After two years of organizing, the faculty at the University of New Mexico have voted to join the union. The unit, more than 1,600 full-time and part-time faculty across five campuses, voted by a 70 percent margin to join the American Federation of Teachers and the American Association of University Professors.
The new union, United Academics at the University of New Mexico, will give faculty a much-needed seat at the table, so they can ensure increased transparency when it comes to university policy in areas such as equity, job security and stronger student supports, and address bread-and-butter issues like compensation, benefits and grievance procedures through collective bargaining.
“For decades, UNM faculty members have wanted their voices to be heard on an array of issues, from academic freedom to compensation, governance and transparency,” says AFT President Randi Weingarten. “Today, they won a first big step in that righteous fight. Through the power of organizing, faculty demonstrated that when you stand up and raise your voice, you can accomplish far more than you could ever achieve alone.”
The faculty community has been deeply engaged in the union movement, and members have great hopes that their new union will wield influence on important issues. “UA-UNM is the life force and public voice we need,” says Angelika Koch, a temporary part-time faculty member in health, exercise and sports sciences. “We need a faculty union at UNM so all adjuncts and faculty members can be represented in terms of our collective needs.”
“This is a historic moment for faculty at UNM,” said Hilary Lipka, a temporary part-time faculty member in religious studies. “Our victory reflects how important it is that the university treats faculty with dignity and respect. We look forward to sitting down with the administration and negotiating a contract that acknowledges the work and value that part-time faculty contribute to the university.”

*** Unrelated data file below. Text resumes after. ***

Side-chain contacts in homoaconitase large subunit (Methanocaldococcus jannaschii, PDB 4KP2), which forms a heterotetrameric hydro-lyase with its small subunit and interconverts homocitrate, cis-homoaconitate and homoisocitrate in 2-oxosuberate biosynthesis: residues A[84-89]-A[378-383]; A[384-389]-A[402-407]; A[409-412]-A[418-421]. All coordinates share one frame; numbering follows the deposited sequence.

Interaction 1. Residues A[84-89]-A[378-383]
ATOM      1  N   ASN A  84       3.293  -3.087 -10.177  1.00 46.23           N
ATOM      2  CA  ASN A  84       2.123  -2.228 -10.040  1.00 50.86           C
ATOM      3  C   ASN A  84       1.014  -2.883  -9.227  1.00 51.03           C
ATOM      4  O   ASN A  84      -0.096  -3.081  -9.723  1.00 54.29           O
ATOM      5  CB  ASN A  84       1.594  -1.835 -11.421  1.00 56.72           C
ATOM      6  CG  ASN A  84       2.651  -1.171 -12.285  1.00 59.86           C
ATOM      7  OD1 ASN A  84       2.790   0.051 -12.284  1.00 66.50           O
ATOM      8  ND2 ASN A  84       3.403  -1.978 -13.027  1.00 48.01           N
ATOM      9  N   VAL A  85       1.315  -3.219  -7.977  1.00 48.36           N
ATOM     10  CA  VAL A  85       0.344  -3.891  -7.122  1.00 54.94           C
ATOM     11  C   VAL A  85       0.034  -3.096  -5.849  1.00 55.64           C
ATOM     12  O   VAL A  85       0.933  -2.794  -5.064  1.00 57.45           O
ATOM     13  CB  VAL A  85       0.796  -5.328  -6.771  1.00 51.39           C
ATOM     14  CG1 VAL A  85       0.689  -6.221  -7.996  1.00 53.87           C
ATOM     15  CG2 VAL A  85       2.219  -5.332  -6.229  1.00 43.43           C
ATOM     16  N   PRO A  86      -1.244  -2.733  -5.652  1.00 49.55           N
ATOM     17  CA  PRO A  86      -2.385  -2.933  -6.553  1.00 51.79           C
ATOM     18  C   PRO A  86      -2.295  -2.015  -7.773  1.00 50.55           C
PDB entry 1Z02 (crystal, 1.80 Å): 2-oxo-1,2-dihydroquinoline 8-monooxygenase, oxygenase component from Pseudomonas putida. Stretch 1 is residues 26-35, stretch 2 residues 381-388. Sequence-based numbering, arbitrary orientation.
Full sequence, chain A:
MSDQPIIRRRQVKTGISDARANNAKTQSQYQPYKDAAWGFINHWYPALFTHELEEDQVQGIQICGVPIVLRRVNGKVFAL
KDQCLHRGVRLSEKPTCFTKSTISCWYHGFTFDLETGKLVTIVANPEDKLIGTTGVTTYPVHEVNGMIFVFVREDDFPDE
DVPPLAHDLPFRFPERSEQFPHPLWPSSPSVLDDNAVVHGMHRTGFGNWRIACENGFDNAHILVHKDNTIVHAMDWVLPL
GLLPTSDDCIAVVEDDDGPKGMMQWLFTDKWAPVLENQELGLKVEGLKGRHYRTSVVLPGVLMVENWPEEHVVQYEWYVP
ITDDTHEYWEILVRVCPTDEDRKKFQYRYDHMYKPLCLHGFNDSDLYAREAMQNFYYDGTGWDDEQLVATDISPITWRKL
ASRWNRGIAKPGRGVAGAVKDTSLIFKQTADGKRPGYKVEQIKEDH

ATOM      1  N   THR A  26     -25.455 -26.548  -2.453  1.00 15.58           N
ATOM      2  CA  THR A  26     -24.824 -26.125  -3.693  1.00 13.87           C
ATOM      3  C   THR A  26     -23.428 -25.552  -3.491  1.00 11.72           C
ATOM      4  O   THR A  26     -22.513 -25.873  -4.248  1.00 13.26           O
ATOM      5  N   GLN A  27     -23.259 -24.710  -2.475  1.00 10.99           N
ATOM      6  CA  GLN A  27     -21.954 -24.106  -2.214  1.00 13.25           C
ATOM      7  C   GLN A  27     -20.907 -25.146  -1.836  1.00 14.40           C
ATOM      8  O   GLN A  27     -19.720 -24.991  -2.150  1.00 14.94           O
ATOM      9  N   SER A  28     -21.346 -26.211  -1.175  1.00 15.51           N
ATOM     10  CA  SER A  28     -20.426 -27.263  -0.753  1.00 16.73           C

The union win is especially sweet given the fight UNM administrators waged against it, with anti-union attorneys and sustained resistance to labor rights. But faculty had powerful supporters on their side, including many elected officials who attended rallies and supported them on social media. “A UNM faculty union will give employees a stronger voice on campus and help make our state’s flagship university’s topnotch education research and service programs even better,” said U.S. Sen. Martin Heinrich (D-N.M.).
“I will always support the efforts of workers to organize for better benefits, better wages and better working conditions,” said U.S. Rep. Deb Haaland (D-N.M.), one of the first two Native American women elected to Congress. “I appreciate all the work that organizers and faculty are doing in their attempts to unionize at UNM. You have my full support.”
New Mexico has a strong education union history, and AFT New Mexico members have celebrated recent successes at the state level: They helped win state legislation to strengthen community schools, fund career ladders to remedy the state’s teacher shortage and enhance teacher diversity, and bolster job security for school support staff. And they have been instrumental in electing leaders who share AFT values and are successfully advancing policies that support working families. For example, Gov. Michelle Lujan Grisham in September announced a proposal for free tuition for all state residents who attend public colleges and universities in the state.
“All of AFT New Mexico, and in fact all of New Mexico’s unions and our families, are excited to welcome the faculty members of United Academics of UNM into our ranks,” said AFT New Mexico President Stephanie Ly. “This successful vote is the result of years of hard work and organizing by dedicated leaders across New Mexico. We applaud the results and call upon the management of UNM to work quickly and in good faith to negotiate and implement a first contract for the members of the faculty.”